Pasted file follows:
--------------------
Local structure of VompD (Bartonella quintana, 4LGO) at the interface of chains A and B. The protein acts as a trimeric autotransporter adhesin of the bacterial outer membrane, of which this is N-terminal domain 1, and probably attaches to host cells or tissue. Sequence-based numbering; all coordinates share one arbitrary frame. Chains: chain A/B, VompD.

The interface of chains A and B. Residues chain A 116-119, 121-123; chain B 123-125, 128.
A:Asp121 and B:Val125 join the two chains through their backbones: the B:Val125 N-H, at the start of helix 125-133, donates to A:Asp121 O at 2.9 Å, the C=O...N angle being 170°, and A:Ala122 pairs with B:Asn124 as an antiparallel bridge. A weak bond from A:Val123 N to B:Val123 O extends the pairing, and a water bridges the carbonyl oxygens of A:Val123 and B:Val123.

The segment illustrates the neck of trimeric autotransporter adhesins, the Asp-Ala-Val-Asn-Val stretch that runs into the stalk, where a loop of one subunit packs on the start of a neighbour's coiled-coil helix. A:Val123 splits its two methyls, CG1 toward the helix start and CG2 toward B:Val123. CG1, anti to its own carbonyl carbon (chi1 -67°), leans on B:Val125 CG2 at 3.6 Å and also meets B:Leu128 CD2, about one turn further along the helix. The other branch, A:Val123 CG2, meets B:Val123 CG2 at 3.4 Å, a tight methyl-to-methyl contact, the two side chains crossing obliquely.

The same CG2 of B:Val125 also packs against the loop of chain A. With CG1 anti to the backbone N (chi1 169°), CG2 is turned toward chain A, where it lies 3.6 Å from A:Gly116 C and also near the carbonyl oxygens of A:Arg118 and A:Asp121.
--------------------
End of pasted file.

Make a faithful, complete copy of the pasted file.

Local structure of VompD (Bartonella quintana, 4LGO) at the interface of chains A and B. The protein acts as a trimeric autotransporter adhesin of the bacterial outer membrane, of which this is N-terminal domain 1, and probably attaches to host cells or tissue. Sequence-based numbering; all coordinates share one arbitrary frame. Chains: chain A/B, VompD.

The interface of chains A and B. Residues chain A 116-119, 121-123; chain B 123-125, 128.
A:Asp121 and B:Val125 join the two chains through their backbones: the B:Val125 N-H, at the start of helix 125-133, donates to A:Asp121 O at 2.9 Å, the C=O...N angle being 170°, and A:Ala122 pairs with B:Asn124 as an antiparallel bridge. A weak bond from A:Val123 N to B:Val123 O extends the pairing, and a water bridges the carbonyl oxygens of A:Val123 and B:Val123.

The segment illustrates the neck of trimeric autotransporter adhesins, the Asp-Ala-Val-Asn-Val stretch that runs into the stalk, where a loop of one subunit packs on the start of a neighbour's coiled-coil helix. A:Val123 splits its two methyls, CG1 toward the helix start and CG2 toward B:Val123. CG1, anti to its own carbonyl carbon (chi1 -67°), leans on B:Val125 CG2 at 3.6 Å and also meets B:Leu128 CD2, about one turn further along the helix. The other branch, A:Val123 CG2, meets B:Val123 CG2 at 3.4 Å, a tight methyl-to-methyl contact, the two side chains crossing obliquely.

The same CG2 of B:Val125 also packs against the loop of chain A. With CG1 anti to the backbone N (chi1 169°), CG2 is turned toward chain A, where it lies 3.6 Å from A:Gly116 C and also near the carbonyl oxygens of A:Arg118 and A:Asp121.